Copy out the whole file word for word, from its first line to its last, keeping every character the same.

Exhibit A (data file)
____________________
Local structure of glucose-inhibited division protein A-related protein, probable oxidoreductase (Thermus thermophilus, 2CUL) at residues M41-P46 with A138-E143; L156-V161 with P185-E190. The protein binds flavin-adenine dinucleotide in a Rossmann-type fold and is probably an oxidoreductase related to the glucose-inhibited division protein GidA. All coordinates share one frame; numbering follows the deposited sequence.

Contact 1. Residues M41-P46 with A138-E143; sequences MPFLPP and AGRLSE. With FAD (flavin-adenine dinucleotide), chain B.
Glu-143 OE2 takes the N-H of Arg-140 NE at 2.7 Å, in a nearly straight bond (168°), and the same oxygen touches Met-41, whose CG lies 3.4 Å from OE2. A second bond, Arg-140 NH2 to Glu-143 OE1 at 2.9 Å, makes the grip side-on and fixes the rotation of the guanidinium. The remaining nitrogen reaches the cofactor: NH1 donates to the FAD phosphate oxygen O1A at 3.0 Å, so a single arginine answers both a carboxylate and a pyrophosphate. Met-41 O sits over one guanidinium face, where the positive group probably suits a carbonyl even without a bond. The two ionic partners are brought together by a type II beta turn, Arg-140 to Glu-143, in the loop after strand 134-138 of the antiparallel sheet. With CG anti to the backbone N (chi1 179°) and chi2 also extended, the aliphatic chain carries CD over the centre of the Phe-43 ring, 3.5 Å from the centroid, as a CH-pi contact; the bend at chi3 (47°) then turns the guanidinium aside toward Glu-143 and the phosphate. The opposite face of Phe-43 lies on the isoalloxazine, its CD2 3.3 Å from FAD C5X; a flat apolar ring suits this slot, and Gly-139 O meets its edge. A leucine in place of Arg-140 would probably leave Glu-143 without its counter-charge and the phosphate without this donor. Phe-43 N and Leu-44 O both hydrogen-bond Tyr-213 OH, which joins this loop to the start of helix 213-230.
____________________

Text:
Local structure of glucose-inhibited division protein A-related protein, probable oxidoreductase (Thermus thermophilus, 2CUL) at residues M41-P46 with A138-E143; L156-V161 with P185-E190. The protein binds flavin-adenine dinucleotide in a Rossmann-type fold and is probably an oxidoreductase related to the glucose-inhibited division protein GidA. All coordinates share one frame; numbering follows the deposited sequence.

Contact 1. Residues M41-P46 with A138-E143; sequences MPFLPP and AGRLSE. With FAD (flavin-adenine dinucleotide), chain B.
Glu-143 OE2 takes the N-H of Arg-140 NE at 2.7 Å, in a nearly straight bond (168°), and the same oxygen touches Met-41, whose CG lies 3.4 Å from OE2. A second bond, Arg-140 NH2 to Glu-143 OE1 at 2.9 Å, makes the grip side-on and fixes the rotation of the guanidinium. The remaining nitrogen reaches the cofactor: NH1 donates to the FAD phosphate oxygen O1A at 3.0 Å, so a single arginine answers both a carboxylate and a pyrophosphate. Met-41 O sits over one guanidinium face, where the positive group probably suits a carbonyl even without a bond. The two ionic partners are brought together by a type II beta turn, Arg-140 to Glu-143, in the loop after strand 134-138 of the antiparallel sheet. With CG anti to the backbone N (chi1 179°) and chi2 also extended, the aliphatic chain carries CD over the centre of the Phe-43 ring, 3.5 Å from the centroid, as a CH-pi contact; the bend at chi3 (47°) then turns the guanidinium aside toward Glu-143 and the phosphate. The opposite face of Phe-43 lies on the isoalloxazine, its CD2 3.3 Å from FAD C5X; a flat apolar ring suits this slot, and Gly-139 O meets its edge. A leucine in place of Arg-140 would probably leave Glu-143 without its counter-charge and the phosphate without this donor. Phe-43 N and Leu-44 O both hydrogen-bond Tyr-213 OH, which joins this loop to the start of helix 213-230.